Yesterday, we asked the sports section for their most memorable sports moment of 2018. Unsurprisingly, we got a lot of “yippee the Red Sox won the World Series,” some UConn basketball, even the rare Mets fan sighting.
I was reflecting on what my answer would be. For the most part, it hasn’t been a good sports year for me. And by that, I mean it’s been pretty terrible.
I watched the Yankees get knocked out of the postseason by Boston. The Giants—Saquon aside—have been an embarrassment. The Nets still can’t figure out how to close out games. And on the UConn side of things, the women’s basketball team fell short in a heart-wrenching semifinal, the men’s team got knocked out in the first round of the AAC tournament and the football team was, well, not really a football team.
But it wasn’t all bad. Back in February, which feels like it was approximately seven years ago, I watched the UConn men’s hockey team pull off a program-elevating comeback thriller over Boston University at the XL Center. Last month, I walked into Madison Square Garden for the first time and looked on as Dan Hurley and company upset Syracuse. The atmosphere of both of those games were unlike anything I’ve ever experienced.
However, as great as those were, it doesn’t compare to what my answer would really be: Taking in the World Cup from London.
I studied abroad over the summer in London, and the timing could not have been better. I was across the pond for the entirety of the World Cup, and enjoyed (almost) every minute of it.
With the United States not even qualifying for the tournament this year, I naturally became an avid England supporter—and I’m glad I did.
One thing you quickly learn about Brits and their national *football* team is that there’s an inescapable pessimism towards the squad. Even with a decent group draw and a solid core of talented youth, Londoners never expected their team to go very far. And to be fair, with it being now over 50 years since England’s last World Cup victory, no one in the world really did either.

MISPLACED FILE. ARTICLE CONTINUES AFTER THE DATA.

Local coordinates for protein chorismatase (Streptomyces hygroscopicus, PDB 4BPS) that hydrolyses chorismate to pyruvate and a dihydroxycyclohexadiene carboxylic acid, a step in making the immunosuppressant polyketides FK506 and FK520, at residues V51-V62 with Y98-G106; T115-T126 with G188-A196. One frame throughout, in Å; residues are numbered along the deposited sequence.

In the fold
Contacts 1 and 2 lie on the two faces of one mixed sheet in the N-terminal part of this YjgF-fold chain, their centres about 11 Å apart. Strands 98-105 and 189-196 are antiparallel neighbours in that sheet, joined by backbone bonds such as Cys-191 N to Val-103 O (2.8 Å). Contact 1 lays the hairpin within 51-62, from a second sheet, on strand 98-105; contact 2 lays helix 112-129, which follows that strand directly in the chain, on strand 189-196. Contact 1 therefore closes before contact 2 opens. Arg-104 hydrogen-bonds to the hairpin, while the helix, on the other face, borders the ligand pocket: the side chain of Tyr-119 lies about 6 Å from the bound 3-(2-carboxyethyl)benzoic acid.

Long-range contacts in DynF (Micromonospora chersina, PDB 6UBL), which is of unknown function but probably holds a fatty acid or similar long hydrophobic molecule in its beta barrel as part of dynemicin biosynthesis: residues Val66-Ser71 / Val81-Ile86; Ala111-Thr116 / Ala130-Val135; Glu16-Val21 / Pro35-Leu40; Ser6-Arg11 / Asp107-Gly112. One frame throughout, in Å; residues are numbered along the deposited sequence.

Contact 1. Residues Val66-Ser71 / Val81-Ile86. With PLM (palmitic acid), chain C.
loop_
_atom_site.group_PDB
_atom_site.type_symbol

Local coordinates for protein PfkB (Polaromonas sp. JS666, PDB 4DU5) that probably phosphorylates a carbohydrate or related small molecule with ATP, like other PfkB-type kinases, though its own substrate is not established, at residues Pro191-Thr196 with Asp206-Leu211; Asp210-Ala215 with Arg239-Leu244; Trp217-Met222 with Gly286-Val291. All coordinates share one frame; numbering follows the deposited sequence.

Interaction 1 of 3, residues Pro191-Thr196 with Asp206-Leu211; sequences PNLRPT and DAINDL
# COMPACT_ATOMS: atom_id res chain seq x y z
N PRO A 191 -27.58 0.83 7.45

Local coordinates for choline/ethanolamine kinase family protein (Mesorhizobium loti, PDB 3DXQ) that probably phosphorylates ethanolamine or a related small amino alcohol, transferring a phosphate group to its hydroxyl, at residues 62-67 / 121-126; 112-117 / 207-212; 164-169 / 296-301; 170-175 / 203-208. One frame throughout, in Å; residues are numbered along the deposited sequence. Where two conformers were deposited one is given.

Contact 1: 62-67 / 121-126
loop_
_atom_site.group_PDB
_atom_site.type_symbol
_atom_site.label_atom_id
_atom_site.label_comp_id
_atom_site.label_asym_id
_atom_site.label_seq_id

And that’s what made England’s improbable run so special. With each win, the confidence grew, and that persistent doubt faded further and further away.
“Three Lions,” the 1996 song which momentarily became the de facto British national anthem this summer, really started off as a joke. The catchy refrain of “it’s coming home” was initially no more than a tongue in a cheek saying. But as the team looked stronger and stronger, those loud, drunken voices shouting the lyrics sounded more and more like they actually believed what they were saying.
England advanced from the group stage with a 2-1 record, losing to Belgium on a late goal. Then, on July 3, they took on Columbia in the Round of 16. Win, and advance to the quarterfinals. Lose, and it’s the end of the road.
As I had done for every other England match—and as many other matches as possible—I packed into a crowded pub to watch. The tension hung in the air for every second of the match. England’s Harry Kane, who quickly emerged as the hero for the Lions, gave them the lead in the 57th minute on a penalty. The place went nuts—no, the entire country went nuts—and then settled back and held their breath for the next 33 minutes.
In extra time, with England just seconds away from advancing, Columbia equalized. The pub was silent, but you could hear every Brit thinking the same thing: “same old, same old.”
But this time, it wasn’t. The match went to penalty kicks, and to the surprise of everyone in England, their team actually pulled it out. When the game-winning penalty hit the back of the net, I’ve never heard such an exclamation of sheer joy and pride in my life.
Spoiler alert: England didn’t win the World Cup. They did go on to dominate Sweden in the quarters, but fell to Croatia in the semis in heartbreaking fashion in extra time. That time, there was no celebration in the streets, just people quietly filing back to their London apartments.
Except, for the first time in years, it wasn’t disappointment in the air. It was pride, and a gratitude to their team for surprising the world, and uniting a fragmented country in the process.
I hope the USNMT qualifies for the 2022 World Cup, because we could certainly use some of that unity right now. There is nothing quite like the World Cup to bring countries—and the world—together, with sports at the center.
I’ll never forget that win over Columbia, and I would guess that many Englanders would agree. And though I had joined the Red Lion faithful just weeks earlier, when they were eventually eliminated, it felt as if my heart had been pulled out of my chest.
Football didn’t come home, but it certainly brought some much-needed hope home with it. Now bring on 2019, when hopefully Boston starts, y’know, not winning championships.